South Korea’s Health Ministry has approved of PrEP for the first time.
Pre-exposure prophylaxis, known as PrEP, is an anti-retroviral drug taken by HIV-negative people which, if used consistently, can help to reduce the risk of contracting the virus by more that 90%.
The country’s Ministry of Food and Drug Safety have recognised Truvada, a brand of PrEP, for its ability to prevent HIV. Previously, Truvada had only been approved as treatment for those already living with HIV in South Korea.
Despite the breakthrough, questions have been raised over the drug’s accessibility, as each pill will cost 13,720 won (around £9.16), according to Korea Bizwire.
That amounts to almost 5 million won (around £3,339) per year if taken daily as instructed– the Korean Society for AIDS recommends that men who have sex with men (MSM) take Truvada once every day for prevention.
According to the Korea Centers for Disease Control and Prevention, the rate of new HIV cases in the country increased by 43.2% between 2010 and 2016.
A recent UNAIDS report described HIV as a “highly stigmatised disease” in South Korea, and found that 42.3% of people living with HIV hadn’t received any form of counselling with their HIV test.
The study also found that 61.5% of respondents were tested without their knowledge during other medical examinations.
“The high level of internalised stigma signifies that people living with HIV in South Korea are repeatedly exposed to the negative attitudes toward them,” the report states.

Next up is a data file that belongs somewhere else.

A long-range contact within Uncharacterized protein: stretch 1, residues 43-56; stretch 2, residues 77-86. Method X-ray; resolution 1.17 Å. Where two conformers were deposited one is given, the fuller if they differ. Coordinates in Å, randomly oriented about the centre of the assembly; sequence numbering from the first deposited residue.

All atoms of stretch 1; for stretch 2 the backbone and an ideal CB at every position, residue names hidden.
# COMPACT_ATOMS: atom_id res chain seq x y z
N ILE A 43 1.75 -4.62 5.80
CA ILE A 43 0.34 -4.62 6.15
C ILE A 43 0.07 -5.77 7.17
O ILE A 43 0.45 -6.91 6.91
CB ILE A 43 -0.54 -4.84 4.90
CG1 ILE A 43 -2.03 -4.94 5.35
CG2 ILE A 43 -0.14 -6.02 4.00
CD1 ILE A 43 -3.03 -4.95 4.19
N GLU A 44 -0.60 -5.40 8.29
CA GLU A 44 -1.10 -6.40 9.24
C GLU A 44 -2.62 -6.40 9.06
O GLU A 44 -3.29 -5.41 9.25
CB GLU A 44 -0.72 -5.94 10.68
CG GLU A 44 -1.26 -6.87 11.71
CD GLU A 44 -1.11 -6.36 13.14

“More than 70% of survey respondents stated that they felt that the public media’s views and remarks on them were derogatory.
“It is also important to note that 63.5% of people agreed with that religious groups contribute to spread negative views of people living with HIV.”
Last year, a man taking part in a PrEP trial in Melbourne tested positive for HIV, making him the first patient in Australia and the fourth around the world to acquire HIV while taking the drug.
The Victorian AIDS Council said the man may have failed to regularly take his prescribed dose, or could have come into contact with a person living with a strain of the virus that’s resistant to PrEP.
“There have been no reported occurrences of widespread PrEP failure here or around the world,” they reassured.
“The vast majority of people taking PrEP in this country and around the world continue to be protected by this powerful HIV prevention tool.”
In June, the World Health Organisation added PrEp to its list of ‘essential medicines’, after Scotland announced they would be the first country to make the “life-changing” treatment available on the NHS.
“For every person who would have become HIV positive without PrEP, NHS Scotland will save £360,000 in lifetime treatment costs,” said Robert McKay, the National Director for Terrence Higgins Trust Scotland.